Everyone knew this was going to be a difficult year in the iron ore market.
Expansions by existing producers such as Rio Tinto and BHP Billiton and ramp-ups by newer players in Australia and West Africa were widely expected to generate a wall of supply in the sea-borne market.
The timing was always going to be problematic, given the equally widely expected slowdown in China, the world's biggest buyer of iron ore.
The combination of supply surge and slowing demand growth has already unleashed a battle for survival among iron ore producers. The latest victim of this brutal new iron age is fledgling Australian producer, Western Desert Resources, which has just gone into administration.
But at least Chinese steel production has been growing, even if the rate of growth has braked sharply to 2.7 percent in the first seven months of 2014 from 12.1 percent in the year-earlier period.
However, it is getting harder to ignore the building pressures in the Chinese steel sector and the rising risk of some sort of demand shock along the raw materials chain.
The surest sign of tension in China's massive steel market is the steady decline in domestic prices.
On the Shanghai Futures Exchange, the most active steel rebar contract slumped to another record low last week, extending a price decline that has run uninterrupted since the beginning of August.
The exchange's hot rolled coil futures contract has fared no better, also closing the week at its lowest level since it was launched in April this year.
The two Shanghai steel contracts have tracked each other closely since April, but as the graphic below shows, rebar has fared significantly worse.
That's a clue as to what lies behind this accumulating price implosion, since rebar is the form of steel most widely used in construction.
Property sales and new starts have both been falling across China with no end in sight to the downturn.
Local governments have been quietly easing previous restrictions on property purchases and the central government continues to drive investment into affordable housing, but neither is sufficient to offset the profound malaise in China's previously white-hot construction sector.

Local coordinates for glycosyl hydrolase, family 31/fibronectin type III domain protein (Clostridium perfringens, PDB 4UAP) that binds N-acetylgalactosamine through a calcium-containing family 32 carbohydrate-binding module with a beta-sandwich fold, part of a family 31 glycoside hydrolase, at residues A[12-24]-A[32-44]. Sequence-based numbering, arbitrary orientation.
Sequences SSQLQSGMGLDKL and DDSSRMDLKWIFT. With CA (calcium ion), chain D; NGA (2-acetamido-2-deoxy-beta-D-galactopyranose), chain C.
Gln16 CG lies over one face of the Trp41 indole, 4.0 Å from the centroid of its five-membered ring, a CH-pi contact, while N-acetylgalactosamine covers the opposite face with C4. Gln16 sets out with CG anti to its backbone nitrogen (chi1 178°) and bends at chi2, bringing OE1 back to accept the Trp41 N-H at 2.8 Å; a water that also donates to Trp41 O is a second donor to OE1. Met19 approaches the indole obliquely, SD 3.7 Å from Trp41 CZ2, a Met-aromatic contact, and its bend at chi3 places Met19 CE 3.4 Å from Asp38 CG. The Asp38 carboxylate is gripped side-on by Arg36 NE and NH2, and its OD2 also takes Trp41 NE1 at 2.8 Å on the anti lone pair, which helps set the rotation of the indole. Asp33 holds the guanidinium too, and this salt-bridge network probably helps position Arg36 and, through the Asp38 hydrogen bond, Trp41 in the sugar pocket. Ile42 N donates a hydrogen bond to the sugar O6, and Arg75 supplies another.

The fact that hot rolled coil prices are also falling, even if not as fast, suggests that steel demand weakness is spreading into the broader manufacturing sector.
That chimes with the latest purchasing managers indices. Both official and unofficial surveys for August painted a worrying picture of deceleration in the engine-room of global manufacturing.
Given such a dismal backdrop it is surprising that Chinese steel output has been rising at all.
But then this is an industry defined by its ability to survive on the thinnest of profit margins and right now those margins are positive because the prices of steel inputs, namely iron ore and coking coal, have been falling faster than steel product prices.
This naturally leads to something of a vicious pricing circle with Chinese steel mills incentivised to keep iron ore purchases to a bare minimum to prevent any rebound and consequent impact on margins.
Yet by overproducing relative to actual steel demand, they are collectively preventing any recovery in their own product pricing.
The only reason why things aren't even worse is that China's steel producers have an important safety valve in the form of exports.
Flows of steel products out of China have undergone a step-change since the start of this year.
Exports have increased by 35 percent so far this year with net exports jumping by 44 percent. In tonnage terms, China has shipped an extra 14.9 million tonnes so far this year, almost matching output in Italy over the same period.
Looked at positively, this is an indication of strong demand everywhere else, particularly the developed world and most particularly the United States, where industrial activity is going from strength to strength.
But there are limits to how much the rest of the world is prepared to buy from China.
A protectionist reaction is taking an ever more concrete form, witness last week's imposition of preliminary anti-dumping duties on Chinese wire rod and a recently launched investigation by the European Commission into stainless steel dumping by China and Taiwan.
The export safety valve, in other words, does not have limitless capacity.
Steady As She Goes?
This means that, sooner or later, Chinese steel mills are going to have to adjust their output to match domestic demand.
Well-documented clampdowns on older, polluting steel production capacity in provinces such as Hebei are playing their part. Output in what is China's top steel-producing province and also the frontline in Beijing's "war on pollution" fell by 6 percent in July.
But such is the excess capacity hanging over the sector and such the tenacity to survive, often abetted by local governments, that overproduction and resulting steel price weakness seem hardwired into the system.
That's going to keep the iron ore price under pressure, given mills' understandable desire to maintain what little operating profit they can eke out of the current pricing structure.
The only way Chinese steel prices are going to experience any sustained recovery is if output is collectively curtailed more aggressively. But then that wouldn't exactly be good for the iron ore price either.
The consensus iron ore narrative of lower-cost production smoothly displacing higher-cost production is predicated on a business-as-usual-but-just-a-bit-slower view of Chinese steel demand.
It's a view that is looking ever more shaky the lower Shanghai steel prices fall.
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